Investing used to be a lot less complicated, especially for those who needed to draw an income from their portfolios. Not so many years ago, back when everyone extolled the virtues of the long-term 10% average return on stocks, you could get more than halfway to that double-digit percentage return just by picking a variety of government bonds or bank certificates of deposit. Even if you couldn't decide what to do with your money, doing some shopping to find the best cash savings account would give up 4% or 5%.
But the days of easy income investing are over, at least for the moment. Market Rates Insight reported last week that rates on five-year CDs fell below 1% for the first time in history. With inflation rates running well above that figure, CDs, Treasury bonds, and most other traditional income-paying investments simply don't pay enough even to hold their real after-inflation value, let alone help you improve the purchasing power of your assets. As a result, millions of investors are asking themselves: What should they do to enhance their income?
When you look at your alternatives, you can see that throughout the income-investment world, it's tough to find the income levels that many people need. Consider just a few:
- When it comes to ultra-safe investments, CDs aren't the only asset having trouble. Even with the recent rise in Treasury bond rates, five-year Treasuries pay only 0.8%. You have to go well beyond 10-year maturities to get returns above 2% -- and even those rates won't cover the effect of inflation.
- Explicitly looking for inflation protection is equally fruitless for income investors. Treasury protected inflation securities, better known as TIPS, have negative yields until you go close to 20 years out. And unless you hold them in an IRA or other tax-favored account, those returns don't even reflect the impact of taxes on your overall return.
- Municipal bonds trade roughly in line with Treasuries. Yet although they have the added benefit of being free of federal income tax, they also have arguably higher default risk, as recent episodes of municipal bankruptcies around the country have raised some concerns about whether bondholders will get repaid in full when their bonds mature.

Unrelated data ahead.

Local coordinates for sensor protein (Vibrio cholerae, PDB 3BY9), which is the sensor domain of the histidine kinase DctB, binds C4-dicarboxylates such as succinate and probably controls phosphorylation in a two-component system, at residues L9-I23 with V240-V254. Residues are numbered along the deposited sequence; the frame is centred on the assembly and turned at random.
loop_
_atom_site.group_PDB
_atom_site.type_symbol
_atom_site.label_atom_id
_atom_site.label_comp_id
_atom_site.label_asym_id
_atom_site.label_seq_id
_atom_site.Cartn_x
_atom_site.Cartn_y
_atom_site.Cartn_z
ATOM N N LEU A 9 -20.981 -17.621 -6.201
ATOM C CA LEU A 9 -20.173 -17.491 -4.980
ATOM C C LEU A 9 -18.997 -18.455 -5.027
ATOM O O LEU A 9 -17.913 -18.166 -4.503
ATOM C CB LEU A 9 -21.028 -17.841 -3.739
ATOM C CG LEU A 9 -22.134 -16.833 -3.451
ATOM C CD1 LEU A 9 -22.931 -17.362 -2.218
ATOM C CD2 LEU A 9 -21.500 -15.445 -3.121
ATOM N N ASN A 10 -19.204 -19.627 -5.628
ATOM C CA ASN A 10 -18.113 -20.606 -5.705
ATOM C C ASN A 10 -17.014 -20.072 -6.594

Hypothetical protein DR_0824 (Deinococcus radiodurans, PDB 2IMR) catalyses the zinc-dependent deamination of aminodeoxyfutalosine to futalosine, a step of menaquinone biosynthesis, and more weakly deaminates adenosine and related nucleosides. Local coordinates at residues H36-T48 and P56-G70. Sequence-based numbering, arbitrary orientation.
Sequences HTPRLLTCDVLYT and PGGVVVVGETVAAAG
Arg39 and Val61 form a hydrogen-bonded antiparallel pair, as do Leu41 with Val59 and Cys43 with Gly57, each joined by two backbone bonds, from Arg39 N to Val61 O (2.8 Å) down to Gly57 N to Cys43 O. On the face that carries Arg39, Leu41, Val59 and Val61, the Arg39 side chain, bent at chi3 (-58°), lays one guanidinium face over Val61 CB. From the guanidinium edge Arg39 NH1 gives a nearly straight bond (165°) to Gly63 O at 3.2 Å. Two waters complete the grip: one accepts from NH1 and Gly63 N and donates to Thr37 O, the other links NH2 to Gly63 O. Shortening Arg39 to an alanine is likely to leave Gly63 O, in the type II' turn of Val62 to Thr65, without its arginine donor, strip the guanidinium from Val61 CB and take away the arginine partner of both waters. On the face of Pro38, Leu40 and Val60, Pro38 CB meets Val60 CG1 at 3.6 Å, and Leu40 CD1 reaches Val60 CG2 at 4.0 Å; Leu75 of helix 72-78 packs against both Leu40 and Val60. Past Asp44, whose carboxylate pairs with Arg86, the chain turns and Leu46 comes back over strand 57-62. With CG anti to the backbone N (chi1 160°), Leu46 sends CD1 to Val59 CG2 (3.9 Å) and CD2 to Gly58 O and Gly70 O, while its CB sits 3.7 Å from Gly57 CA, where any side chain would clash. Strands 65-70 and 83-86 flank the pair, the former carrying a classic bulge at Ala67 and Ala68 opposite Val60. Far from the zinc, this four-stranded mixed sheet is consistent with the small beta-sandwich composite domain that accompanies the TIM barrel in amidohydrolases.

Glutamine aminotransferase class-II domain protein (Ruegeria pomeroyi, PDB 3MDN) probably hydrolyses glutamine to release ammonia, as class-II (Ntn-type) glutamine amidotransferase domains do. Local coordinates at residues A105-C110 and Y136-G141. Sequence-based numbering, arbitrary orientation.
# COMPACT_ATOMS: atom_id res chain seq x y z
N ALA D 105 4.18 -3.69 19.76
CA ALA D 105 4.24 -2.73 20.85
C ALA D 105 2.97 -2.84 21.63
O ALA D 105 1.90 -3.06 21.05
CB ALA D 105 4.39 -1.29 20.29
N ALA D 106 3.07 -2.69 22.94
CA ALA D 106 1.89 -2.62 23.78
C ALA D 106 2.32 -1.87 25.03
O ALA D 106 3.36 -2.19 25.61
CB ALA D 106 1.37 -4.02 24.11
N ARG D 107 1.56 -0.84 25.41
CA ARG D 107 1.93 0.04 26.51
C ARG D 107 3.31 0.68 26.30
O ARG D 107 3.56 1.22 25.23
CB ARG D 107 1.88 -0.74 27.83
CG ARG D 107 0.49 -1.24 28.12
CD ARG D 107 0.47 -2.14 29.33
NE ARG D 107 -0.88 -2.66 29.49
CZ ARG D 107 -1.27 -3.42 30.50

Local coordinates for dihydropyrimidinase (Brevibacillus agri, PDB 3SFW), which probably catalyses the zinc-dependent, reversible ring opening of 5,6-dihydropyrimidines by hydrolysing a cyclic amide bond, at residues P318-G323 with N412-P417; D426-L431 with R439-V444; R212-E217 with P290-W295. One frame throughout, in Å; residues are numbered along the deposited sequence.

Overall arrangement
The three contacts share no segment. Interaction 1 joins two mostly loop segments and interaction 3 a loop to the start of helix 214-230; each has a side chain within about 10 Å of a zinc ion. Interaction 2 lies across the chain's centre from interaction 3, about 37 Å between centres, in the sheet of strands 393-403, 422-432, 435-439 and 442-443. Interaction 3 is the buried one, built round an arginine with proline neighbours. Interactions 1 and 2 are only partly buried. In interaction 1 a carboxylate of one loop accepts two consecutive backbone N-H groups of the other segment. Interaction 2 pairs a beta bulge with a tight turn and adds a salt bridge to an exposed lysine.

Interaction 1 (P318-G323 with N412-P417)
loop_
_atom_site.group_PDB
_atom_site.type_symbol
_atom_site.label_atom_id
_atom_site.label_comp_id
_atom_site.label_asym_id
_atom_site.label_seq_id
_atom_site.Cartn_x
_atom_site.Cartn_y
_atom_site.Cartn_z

- Among bonds, only corporates give you anything resembling a decent return. But to get a good yield, you have to be comfortable taking on a decent amount of default risk.
The failure of bonds to pay decent income has pushed many investors to stocks. But even among some popular dividend-paying stocks, payouts have fallen recently. Popular mortgage REITS Chimera Investment
The only place where income is rising
By contrast, the slowing economy has led a number of former growth companies to raise their dividends. Just last week, Cisco Systems
On one hand, this is good news for income investors. With tech stocks now paying more in dividends than any other sector of the market, you can no longer point at tech as an anomaly against shareholders seeking income.
But if these companies are giving up on producing further growth from their capital, it may bode ill for the sustainability of stock market advances over the long haul. After all, it usually takes capital for a company to grow, and so if a company voluntarily gives up its capital by paying a dividend, it signals a turning point in its growth cycle.
At this point, many investors have little choice but to accept the risk that dividend stocks involve. But although dividends are in vogue now, income investors should watch carefully to make sure that they don't take on more risk than they can truly handle -- especially if conditions in the stock market start to deteriorate.
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Also, Apple's got a lot more going for it than just its new dividend. Get the whole story from our top tech analysts with their views on Apple.
Tune in every Monday and Wednesday for Dan's columns on retirement, investing, and personal finance. You can follow him on Twitter @DanCaplinger.